The Railway Board has decided to restrict private participation in some key manufacturing units it wants established to international equipment majors such as General Electric Co., Bombardier, Siemens AG and Alstom. “We need companies with considerable experience and the ability to handle large projects,” said a railway official familiar with the matter.
The board has firmed up eligibility conditions for deciding on the companies that will be allowed to set up a wheel factory at Chapra, a diesel locomotive factory at Marora, an electric locomotive factory at Madhepura, all in Bihar, and a coach factory at Rae Bareli in Uttar Pradesh.
The total investment in these four projects is around Rs4,000 crore but, more significantly, the board’s decision indicates the kind of companies Indian Railways is looking at to set up railway equipment factories—at a cost of Rs70,000 crore over the next five years. Officials at Indian Railways said the norms decided by the board would remain the same for similar projects.
The railways has estimated that it will invest around Rs2.20 trillion in the next five years and wants around 30% of this to come from the private sector through the public-private-partnerships (PPPs).
Companies chosen for such projects benefit by having a ready market for their products. And Indian Railways gains by attracting private capital to a business that has thus far remained a government monopoly.
Railway officials say the board has finalized a two-stage tendering process. In the first stage, it will invite an “expression of interest” from all companies.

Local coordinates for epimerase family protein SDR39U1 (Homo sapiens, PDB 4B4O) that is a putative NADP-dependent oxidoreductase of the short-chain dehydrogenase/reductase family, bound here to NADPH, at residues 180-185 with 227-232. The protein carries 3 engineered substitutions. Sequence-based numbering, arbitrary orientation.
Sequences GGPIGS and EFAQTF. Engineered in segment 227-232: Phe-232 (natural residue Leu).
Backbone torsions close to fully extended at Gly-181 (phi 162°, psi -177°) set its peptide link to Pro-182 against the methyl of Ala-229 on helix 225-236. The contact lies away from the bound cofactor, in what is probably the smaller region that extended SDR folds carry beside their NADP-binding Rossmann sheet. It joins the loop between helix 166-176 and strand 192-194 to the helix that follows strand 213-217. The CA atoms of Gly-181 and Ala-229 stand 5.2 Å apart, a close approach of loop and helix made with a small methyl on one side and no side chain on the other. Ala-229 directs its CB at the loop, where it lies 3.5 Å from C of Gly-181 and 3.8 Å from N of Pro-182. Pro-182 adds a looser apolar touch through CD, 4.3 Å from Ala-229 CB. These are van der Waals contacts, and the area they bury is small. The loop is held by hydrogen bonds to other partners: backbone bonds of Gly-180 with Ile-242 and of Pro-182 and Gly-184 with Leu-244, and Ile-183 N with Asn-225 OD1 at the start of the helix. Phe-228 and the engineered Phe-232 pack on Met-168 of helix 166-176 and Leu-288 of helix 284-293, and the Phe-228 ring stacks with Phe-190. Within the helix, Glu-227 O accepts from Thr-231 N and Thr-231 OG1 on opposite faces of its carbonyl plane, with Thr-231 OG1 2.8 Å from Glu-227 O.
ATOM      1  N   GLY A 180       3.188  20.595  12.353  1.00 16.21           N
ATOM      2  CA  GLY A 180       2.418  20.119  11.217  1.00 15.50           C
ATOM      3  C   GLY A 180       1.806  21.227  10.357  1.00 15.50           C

However, the “request for proposal”, that will follow in the second stage, will be extended only to companies with proven technical and financial capabilities.
Amrit Pandurangi, an executive director with PricewaterhouceCoopers, which has been appointed consultant to the process, said it is likely that only the “serious” players will be selected to the second stage where requests for proposals would be called for. “Definitely, it will be somebody who has good experience and technology,” he added.
Pandurangi said GE, Bombardier, Siemens and Alstom would likely form consortiums with Indian equipment makers and financial institutions while bidding for the projects.
“The big companies would need some kind of partnership in the local market,” he added. Pandurangi declined to respond to a specific query on whether public sector firms Bharat Earth Movers Ltd or Bharat Heavy Electricals Ltd would be considered for the projects.
Dhananjay Nalwade, president and chief executive officer of GE Equipment Services, said there was not much possibility of the larger multinational companies joining hands to bid for the projects. “In a typical consortium, we may have a financial partner and someone who knows the local market but that’s all,” he added.